Lt Moaz al-KasasbehImagine a world in which a young man is locked in a cage, has petrol showered over him and is set alight to be burnt alive. 

Imagine the triumphant jeering of an audience that has gathered to witness this. Imagine, also, a 12-year-old child with elated determination on his features shooting at close range a kneeling man with his arms tied behind his back.

Then picture the spectacle of a hundred beheadings of victim after victim in humiliating uniforms, their hands and feet bound, kneeling with their backs to their black-robed executioners who wield knives to cut their throats as though they were sacrificial lambs. 

Picture queues of helpless men and women being marched by zealous executioners who nail them to wooden crosses and crucify them, howling and bleeding to death as crowds watch. 

Then picture thousands of girls and women, their arms tied, being marched by hooded and armed captors into sexual slavery. And then, if that is not enough, picture men being thrown off cliffs to their deaths because they are accused of being gay.

Yes, all these scenes could have taken place in several continents in the medieval world, but they were captured on camera and broadcast to anyone with access to the internet. These are scenes, of yesterday, today and tomorrow in our own world.

I have always distrusted abstractions and have turned into writing what I could discover and explore for myself. 

So I must begin by admitting that I have not recently travelled in those regions threatened by barbarism—the Middle East, the north west of Africa, in pockets of Pakistan and in the Islamic countries of south-eastern Asia.

However, in the 1980s and early 1990s I undertook to examine the “revival” of Islam that was taking place through the revolution in Iran and the renewed dedication to the religion of other countries. 

I travelled through Iran, Pakistan, Malaysia and Indonesia attempting to discover the ideas and convictions behind this new “fundamentalism.”

My first book was called Among The Believers and the second, perhaps prophetically, Beyond Belief. Since those books were written, the word “fundamentalism” has taken on new meanings.

As the word suggests, it means going back to the groundings, to the foundations and perhaps to first principles. It is used to characterise the interpretation given to passages of the Koran, to the Hadith, which is a collection of the acts in the life of the Prophet Mohammed and to an interpretation of sharia law.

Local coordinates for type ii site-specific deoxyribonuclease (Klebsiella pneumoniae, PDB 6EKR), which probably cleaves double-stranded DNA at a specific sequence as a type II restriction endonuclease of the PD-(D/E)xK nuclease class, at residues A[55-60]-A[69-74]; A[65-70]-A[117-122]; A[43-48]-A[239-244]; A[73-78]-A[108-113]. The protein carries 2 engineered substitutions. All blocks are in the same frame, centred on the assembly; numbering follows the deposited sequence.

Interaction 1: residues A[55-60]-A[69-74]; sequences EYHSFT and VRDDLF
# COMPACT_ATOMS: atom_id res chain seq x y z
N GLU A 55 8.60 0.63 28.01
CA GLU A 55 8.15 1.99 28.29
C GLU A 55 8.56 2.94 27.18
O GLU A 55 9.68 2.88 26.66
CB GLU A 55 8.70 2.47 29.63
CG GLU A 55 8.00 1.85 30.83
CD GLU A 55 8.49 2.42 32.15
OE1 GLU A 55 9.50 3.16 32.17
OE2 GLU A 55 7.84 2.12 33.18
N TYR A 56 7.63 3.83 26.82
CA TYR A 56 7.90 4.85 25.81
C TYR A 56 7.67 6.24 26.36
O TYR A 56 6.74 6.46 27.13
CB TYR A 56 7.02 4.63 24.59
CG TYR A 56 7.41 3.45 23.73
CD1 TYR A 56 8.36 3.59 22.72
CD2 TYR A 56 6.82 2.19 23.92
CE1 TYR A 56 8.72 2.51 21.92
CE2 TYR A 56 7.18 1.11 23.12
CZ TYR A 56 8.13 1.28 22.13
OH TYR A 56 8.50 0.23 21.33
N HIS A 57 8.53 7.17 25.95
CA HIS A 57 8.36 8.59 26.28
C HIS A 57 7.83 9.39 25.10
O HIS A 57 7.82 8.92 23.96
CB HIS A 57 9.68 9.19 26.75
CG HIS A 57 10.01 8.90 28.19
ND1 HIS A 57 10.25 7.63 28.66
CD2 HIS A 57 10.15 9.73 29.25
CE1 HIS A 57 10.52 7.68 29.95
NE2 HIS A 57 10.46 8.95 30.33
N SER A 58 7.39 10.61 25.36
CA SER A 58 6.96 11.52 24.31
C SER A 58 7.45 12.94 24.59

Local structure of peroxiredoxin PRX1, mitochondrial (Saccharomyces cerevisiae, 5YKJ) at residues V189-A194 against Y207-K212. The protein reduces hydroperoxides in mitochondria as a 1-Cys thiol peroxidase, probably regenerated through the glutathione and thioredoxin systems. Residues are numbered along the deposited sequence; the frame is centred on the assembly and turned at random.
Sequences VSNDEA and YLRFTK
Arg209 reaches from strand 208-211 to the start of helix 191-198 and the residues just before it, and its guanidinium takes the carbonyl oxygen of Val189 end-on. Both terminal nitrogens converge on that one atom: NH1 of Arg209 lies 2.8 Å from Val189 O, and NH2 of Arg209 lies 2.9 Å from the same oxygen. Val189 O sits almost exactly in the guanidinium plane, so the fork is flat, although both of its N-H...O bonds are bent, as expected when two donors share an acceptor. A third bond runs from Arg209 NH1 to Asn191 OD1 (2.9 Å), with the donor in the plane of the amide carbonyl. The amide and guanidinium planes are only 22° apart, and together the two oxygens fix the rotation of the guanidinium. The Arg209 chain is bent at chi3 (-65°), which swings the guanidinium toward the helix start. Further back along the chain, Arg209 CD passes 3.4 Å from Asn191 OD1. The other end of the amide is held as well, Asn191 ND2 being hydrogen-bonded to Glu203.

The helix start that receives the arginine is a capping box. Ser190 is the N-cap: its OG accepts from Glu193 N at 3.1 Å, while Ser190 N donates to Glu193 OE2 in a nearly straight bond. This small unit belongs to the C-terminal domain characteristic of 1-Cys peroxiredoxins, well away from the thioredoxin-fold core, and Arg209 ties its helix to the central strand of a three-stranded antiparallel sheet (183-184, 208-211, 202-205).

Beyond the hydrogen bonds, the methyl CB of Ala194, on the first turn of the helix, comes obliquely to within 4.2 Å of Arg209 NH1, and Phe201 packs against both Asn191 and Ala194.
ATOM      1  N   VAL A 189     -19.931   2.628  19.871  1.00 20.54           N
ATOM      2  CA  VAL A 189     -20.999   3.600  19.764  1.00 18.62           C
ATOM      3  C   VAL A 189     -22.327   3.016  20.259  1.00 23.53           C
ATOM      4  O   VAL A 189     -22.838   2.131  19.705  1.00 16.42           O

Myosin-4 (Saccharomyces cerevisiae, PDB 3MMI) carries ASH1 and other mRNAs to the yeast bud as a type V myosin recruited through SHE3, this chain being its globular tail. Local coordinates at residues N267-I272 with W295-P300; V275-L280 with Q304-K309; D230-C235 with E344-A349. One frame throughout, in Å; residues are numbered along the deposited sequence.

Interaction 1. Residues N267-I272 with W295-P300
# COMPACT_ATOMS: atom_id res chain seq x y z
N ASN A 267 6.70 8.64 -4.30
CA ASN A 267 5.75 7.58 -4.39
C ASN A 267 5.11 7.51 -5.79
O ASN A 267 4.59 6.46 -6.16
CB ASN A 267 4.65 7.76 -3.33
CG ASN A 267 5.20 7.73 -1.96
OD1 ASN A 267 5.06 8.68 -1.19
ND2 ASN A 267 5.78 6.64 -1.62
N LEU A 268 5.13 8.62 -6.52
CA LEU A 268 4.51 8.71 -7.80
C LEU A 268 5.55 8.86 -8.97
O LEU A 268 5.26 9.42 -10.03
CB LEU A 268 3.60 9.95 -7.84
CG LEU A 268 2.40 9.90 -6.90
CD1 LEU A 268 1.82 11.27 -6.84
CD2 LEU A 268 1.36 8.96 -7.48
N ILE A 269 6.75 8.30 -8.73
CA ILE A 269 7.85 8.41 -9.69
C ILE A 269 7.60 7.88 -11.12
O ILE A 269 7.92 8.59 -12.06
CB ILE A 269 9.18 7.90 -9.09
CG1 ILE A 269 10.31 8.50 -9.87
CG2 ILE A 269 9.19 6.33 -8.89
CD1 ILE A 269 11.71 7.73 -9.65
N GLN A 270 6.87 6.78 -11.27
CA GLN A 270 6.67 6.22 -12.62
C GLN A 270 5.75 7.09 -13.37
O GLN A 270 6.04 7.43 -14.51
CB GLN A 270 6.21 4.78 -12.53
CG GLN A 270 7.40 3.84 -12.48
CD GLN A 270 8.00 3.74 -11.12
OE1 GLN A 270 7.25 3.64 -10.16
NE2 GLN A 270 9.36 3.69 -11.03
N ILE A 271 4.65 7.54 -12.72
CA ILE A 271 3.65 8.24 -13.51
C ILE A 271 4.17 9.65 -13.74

ISIS FlagHowever, the particular fundamentalist ideology of ‘Islamist’ groups that have dedicated themselves to terror – such as Al Qaeda, Boko Haram and now in its most vicious, barbaric and threatening form the Islamic Caliphate, ISIS or the Islamic State (IS) – interprets the foundation and the beginning as dating from the birth of the Prophet Mohammed in the 6th Century.

Top ISIS LeadersThis fundamentalism denies the value and even the existence of civilisations that preceded the revelations of the Koran. 

It was an article of 6th and 7th Century Arab faith that everything before it was wrong, heretical. There was no room for the pre-Islamic past. 

So an idea of history was born that was fundamentally different from the ideas of history that the rest of the world has evolved.

In the centuries following, the world moved on. Ideas of civilisation, of other faiths, of art, of governance of law and of science and invention grew and flourished. 

Abdulmecid IIThis Islamic ideological insistence on erasing the past may have survived but it did so in abeyance, barely regarded even in the Ottoman Empire which declared itself to be the Caliphate of all Islam.

But now the evil genie is out of the bottle. The idea that faith abolishes history has been revived as the central creed of the Islamists and of ISIS

Their determination to deny, eliminate and erase the past manifests itself in the destruction of the art, artefacts and archaeological sites of the great empires, the Persian, the Assyrian and Roman that constitute the histories of Mesopotamia and Syria. 

They have bulldozed landmarks in the ancient city of Dur Sharukkin and smashed Assyrian statues in the Mosul museum. Destroying the winged bull outside the fortifications of Nineveh satisfies the same reductive impulse behind the destruction by the Taliban of the Bamiyan Buddhas in Afghanistan.

UN Secretary General Ban Ki Moon has described this destruction of art, artefacts, inscriptions and of the museums that house them not only as a butchery of civilisational memory but as a war crime. 

It is telling that the victims of Wednesday’s barbarous shootings were visitors to the great Bardo Museum in Tunis, a repository of art and material from Tunisia’s rich, pre-Islamic past.

Isis is dedicated to a contemporary holocaust. It has pledged itself to the murder of Shias, Jews, Christians, Copts, Yazidis and anyone it can, however fancifully, accuse of being a spy. It has wiped out the civilian populations of whole regions and towns. Isis could very credibly abandon the label of Caliphate and call itself the Fourth Reich.

Joseph Goebbels Like the Nazis, ISIS fanatics are anti-semitic, with a belief in their own racial superiority. They are anti-democratic: the Islamic State is a totalitarian state, absolute in its authority. There is even the same self-regarding love of symbolism, presentation and propaganda; terror is spread to millions through films and videos created to professional standards of which Goebbels would have been proud.